Microsoft SharePoint Server 2010 can create a searchable index of documents stored either in a file share, in SharePoint Server 2010, or various other file repositories. The process of indexing new documents or content is called Crawling. Crawled properties are metadata (such as author, title, or subject) that are extracted from documents during crawls. Managed properties are metadata that can appear in refined searches.

Searches can be performed only on managed properties, not crawled properties. To make a crawled property available for search queries and display in Advanced Search and search results, you must map it to a managed property. You can map multiple crawled properties to a single managed property or map a single crawled property to multiple managed properties. If a managed property has multiple crawled properties mapped to it, and a document contains values for more than one of the crawled properties, the order in which the properties are mapped and their priority determine the value of the managed property.

For example, three different document types might have different names for the property that identifies the author. One document type might name this property Author, another Writer, and a third Property3. Although all three are crawled properties, only the documents with the Author property appear in search results when a user queries by author. To ensure that all documents appear in search results, map each of these crawled properties to the Author managed property.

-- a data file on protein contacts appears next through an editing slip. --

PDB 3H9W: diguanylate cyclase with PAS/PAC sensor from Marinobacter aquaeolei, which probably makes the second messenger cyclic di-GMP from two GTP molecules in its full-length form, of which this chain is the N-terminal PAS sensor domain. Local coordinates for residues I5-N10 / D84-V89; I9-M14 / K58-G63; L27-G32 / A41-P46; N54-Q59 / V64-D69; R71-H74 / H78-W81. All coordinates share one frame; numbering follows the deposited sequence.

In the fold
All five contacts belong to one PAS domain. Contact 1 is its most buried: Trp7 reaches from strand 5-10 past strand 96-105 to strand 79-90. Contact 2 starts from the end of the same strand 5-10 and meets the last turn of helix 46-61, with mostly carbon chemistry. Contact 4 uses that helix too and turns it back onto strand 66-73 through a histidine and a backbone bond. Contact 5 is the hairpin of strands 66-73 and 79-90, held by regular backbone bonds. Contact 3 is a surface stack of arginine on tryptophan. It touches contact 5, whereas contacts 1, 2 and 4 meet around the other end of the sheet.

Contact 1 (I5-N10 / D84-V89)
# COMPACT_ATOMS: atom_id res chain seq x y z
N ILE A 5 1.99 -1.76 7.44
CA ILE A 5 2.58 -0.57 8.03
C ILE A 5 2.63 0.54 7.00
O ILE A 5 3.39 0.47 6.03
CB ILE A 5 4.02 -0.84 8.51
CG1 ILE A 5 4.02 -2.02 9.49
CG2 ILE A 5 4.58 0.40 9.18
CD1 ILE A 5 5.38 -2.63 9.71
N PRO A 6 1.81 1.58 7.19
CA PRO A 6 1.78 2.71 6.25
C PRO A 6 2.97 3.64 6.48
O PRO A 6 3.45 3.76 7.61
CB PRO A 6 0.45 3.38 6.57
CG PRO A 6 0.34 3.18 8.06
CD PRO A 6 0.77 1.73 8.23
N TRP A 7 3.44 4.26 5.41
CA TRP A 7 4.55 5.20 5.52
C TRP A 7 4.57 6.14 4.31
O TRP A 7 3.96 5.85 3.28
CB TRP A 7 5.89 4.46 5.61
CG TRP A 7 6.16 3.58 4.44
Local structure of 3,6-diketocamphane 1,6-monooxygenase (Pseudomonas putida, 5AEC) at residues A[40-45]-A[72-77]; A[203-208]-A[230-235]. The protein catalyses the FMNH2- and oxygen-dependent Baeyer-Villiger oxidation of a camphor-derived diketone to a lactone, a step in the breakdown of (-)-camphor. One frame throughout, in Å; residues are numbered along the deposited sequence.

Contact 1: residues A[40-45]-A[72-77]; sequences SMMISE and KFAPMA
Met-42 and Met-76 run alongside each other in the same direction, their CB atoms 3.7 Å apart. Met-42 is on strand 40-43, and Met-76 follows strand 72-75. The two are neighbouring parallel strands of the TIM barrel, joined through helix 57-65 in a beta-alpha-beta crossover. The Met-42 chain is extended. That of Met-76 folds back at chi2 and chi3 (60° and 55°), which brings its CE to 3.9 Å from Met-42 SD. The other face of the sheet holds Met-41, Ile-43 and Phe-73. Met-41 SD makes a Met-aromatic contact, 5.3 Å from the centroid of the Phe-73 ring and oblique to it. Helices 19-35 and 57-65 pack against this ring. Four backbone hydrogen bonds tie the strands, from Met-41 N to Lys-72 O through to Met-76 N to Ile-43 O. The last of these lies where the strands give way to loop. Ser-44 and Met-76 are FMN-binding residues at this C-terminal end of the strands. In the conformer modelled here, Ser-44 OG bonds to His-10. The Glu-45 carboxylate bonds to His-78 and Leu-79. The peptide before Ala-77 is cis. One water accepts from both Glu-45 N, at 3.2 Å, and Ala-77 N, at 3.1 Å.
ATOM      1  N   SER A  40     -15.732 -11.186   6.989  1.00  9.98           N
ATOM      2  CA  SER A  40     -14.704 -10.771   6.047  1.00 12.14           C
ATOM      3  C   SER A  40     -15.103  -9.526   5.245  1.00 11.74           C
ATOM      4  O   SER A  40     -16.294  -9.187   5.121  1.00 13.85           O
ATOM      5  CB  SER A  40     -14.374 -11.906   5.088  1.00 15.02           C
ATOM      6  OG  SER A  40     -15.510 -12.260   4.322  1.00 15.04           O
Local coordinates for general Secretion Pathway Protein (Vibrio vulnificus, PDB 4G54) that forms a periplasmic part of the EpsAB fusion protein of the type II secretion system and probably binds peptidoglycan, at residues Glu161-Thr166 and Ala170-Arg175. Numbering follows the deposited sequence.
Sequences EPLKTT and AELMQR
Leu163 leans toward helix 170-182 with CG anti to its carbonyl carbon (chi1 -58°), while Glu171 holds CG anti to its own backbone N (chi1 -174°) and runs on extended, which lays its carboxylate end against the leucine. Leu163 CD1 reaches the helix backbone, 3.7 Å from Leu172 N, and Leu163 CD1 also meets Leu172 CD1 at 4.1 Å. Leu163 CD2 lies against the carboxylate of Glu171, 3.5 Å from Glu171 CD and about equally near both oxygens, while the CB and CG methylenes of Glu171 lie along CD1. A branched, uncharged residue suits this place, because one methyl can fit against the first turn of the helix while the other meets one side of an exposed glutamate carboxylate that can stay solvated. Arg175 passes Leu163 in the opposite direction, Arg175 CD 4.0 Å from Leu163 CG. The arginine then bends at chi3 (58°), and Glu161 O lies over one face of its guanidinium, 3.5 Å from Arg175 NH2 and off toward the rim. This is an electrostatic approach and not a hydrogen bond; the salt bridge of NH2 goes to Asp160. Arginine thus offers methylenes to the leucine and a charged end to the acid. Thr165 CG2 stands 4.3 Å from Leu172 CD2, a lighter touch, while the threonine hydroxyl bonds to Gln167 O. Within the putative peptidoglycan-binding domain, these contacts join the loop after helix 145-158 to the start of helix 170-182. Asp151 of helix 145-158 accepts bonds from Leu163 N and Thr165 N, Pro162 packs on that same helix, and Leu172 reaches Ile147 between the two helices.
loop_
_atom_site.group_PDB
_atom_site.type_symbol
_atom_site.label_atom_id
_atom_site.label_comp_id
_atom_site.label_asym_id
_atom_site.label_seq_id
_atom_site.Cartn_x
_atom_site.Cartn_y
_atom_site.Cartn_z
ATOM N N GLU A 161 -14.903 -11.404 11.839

Crawled and Managed Properties are managed by the Search Service Application.  By default, or when you create a new Search Service Application, there are 11 crawled property categories available in a SharePoint Server 2010 installation.

To learn more about Crawled and Managed Properties, register for the 3-day 10802 Microsoft Enterprise Search for IT Professionals course that covers SharePoint Server 2010 Search and also FAST Search Server 2010 for SharePoint. To register, navigate to www.fastuniversity.com or contact an Education Consultant at fastuniv@microsoft.com.

By David Codrington